|Example: The project coordinator concludes that undefined roles and responsibilities with regards to the data processing in the project pose a medium risk. Upon consulting ISO 27001:2013 – A.6.1.1 Information security roles and responsibilities, the project appoints a security officer. This security officer is responsible to define, communicate and oversee all roles and responsibilities in the project that relate to data processing. This includes for instance making sure that employees leaving the project have their access to the data revoked.|
It needs to be emphasized that the creation of cybersecurity is not an easy task, particularly not for researchers and research projects, given the limited financial and human resources. Nonetheless, regulatory requirements for data protection and information security calls for standardized processes that researchers can take to analyze and mitigate risks. There exists no one-size-fits-all solution and researchers need to be aware of specific additional regulations and requirements in their sector. ENISA and other EU bodies and data protection authorities offer additional guidance on the application of cybersecurity measures that researchers are advised to seek in the interest of stakeholders and data subjects.
1Bundesamt für Sicherheit in der Informationstechnik. 2017. BSI-Standard 200-2 on IT-Grundschutz methodology (formerly known as IT baseline protection manual) Available under: https://www.bsi.bund.de/SharedDocs/Downloads/EN/BSI/Grundschutz/International/bsi-standard-2002_en_pdf.pdf?__blob=publicationFile&v=2 (Last accessed: 11.11.2021) ↑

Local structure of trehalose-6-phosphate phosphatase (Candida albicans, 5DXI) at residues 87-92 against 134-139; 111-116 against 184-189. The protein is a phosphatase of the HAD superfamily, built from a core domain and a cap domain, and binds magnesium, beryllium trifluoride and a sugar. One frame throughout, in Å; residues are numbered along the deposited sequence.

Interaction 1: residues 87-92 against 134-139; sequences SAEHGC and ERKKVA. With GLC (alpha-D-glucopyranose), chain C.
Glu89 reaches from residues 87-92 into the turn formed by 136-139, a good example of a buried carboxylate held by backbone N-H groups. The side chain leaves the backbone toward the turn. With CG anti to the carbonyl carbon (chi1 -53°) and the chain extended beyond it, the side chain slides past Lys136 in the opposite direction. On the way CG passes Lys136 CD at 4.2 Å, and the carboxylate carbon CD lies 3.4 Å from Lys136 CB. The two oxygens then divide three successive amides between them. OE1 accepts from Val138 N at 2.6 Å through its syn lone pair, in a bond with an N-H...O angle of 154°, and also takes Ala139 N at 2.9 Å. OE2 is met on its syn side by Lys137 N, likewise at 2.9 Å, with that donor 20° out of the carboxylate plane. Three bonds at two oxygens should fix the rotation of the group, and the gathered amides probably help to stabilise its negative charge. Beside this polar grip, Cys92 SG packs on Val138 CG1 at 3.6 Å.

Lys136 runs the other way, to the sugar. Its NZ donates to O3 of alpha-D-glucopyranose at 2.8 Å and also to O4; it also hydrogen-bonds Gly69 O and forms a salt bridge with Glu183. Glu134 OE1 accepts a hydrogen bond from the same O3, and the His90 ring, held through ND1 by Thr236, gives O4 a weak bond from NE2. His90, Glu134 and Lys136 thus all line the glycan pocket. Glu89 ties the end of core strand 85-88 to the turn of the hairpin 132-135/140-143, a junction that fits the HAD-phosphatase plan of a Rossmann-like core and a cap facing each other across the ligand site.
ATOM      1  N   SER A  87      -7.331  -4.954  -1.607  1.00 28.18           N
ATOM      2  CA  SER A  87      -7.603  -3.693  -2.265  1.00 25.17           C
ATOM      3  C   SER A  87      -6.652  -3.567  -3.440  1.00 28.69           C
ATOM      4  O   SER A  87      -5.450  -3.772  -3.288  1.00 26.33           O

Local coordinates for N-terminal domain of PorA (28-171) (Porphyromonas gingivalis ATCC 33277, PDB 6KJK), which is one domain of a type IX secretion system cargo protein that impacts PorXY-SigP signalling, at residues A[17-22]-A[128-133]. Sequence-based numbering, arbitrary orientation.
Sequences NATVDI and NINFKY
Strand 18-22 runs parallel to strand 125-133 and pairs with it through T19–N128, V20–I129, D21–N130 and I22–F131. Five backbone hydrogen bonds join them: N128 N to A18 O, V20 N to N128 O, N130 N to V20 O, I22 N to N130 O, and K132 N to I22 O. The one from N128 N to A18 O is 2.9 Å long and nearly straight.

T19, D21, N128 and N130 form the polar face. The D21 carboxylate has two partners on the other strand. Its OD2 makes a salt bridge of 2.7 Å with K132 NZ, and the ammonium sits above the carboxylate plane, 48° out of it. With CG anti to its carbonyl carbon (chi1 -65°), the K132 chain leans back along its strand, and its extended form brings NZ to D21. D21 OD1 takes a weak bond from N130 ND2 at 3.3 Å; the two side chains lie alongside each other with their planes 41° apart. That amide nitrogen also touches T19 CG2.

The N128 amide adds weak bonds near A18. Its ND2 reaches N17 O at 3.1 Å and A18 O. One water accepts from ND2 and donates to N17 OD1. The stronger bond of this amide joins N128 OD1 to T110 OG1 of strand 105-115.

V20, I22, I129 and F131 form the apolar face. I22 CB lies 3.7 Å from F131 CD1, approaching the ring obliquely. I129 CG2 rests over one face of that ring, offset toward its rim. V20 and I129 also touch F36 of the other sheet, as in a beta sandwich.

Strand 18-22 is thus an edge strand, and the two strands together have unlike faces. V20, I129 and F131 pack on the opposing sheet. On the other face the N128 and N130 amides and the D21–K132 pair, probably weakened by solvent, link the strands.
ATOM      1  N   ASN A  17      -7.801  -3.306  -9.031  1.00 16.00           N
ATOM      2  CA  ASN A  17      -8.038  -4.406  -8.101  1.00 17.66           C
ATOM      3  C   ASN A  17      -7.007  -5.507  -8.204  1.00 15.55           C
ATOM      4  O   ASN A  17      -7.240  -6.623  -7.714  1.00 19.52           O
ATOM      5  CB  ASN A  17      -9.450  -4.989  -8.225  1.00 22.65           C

2See for instance ISO/SAE 21434 “Road vehicles – Cybersecurity engineering” or ETSI EN 303 645 for IoT-devices. ↑
3ENISA. Overview of the methodology. Available under: https://www.enisa.europa.eu/risk-level-tool/methodology (Last accessed: 03.11.2021) ↑
4A more detailed version of the guidelines can be found here: https://www.enisa.europa.eu/publications/guidelines-for-smes-on-the-security-of-personal-data-processing (Last accessed: 03.11.2021) ↑
5ENISA. Overview of the methodology. Available under: https://www.enisa.europa.eu/risk-level-tool/methodology (Last accessed: 03.11.2021) ↑
6It needs to be emphasized that, although the process deals with data protection and personal data, this process is not a data protection impact assessment (DPIA under GDPR Art.35). This assessment focuses solely on cybersecurity whereas a DPIA encompasses additional parameters. ↑
8Art. 32 (and Art. 24) GDPR Security of processing does also mention technical and organizational measures and lists some exemplary measures for data processing of personal data. This includes pseudonymization and encryption of data (Art. 32(1)(a) GDPR). ↑
9ENISA. (Self)assessing the implemented security measures. Available under: https://www.enisa.europa.eu/risk-level-tool/assessment (Last accessed: 05.11.2021) ↑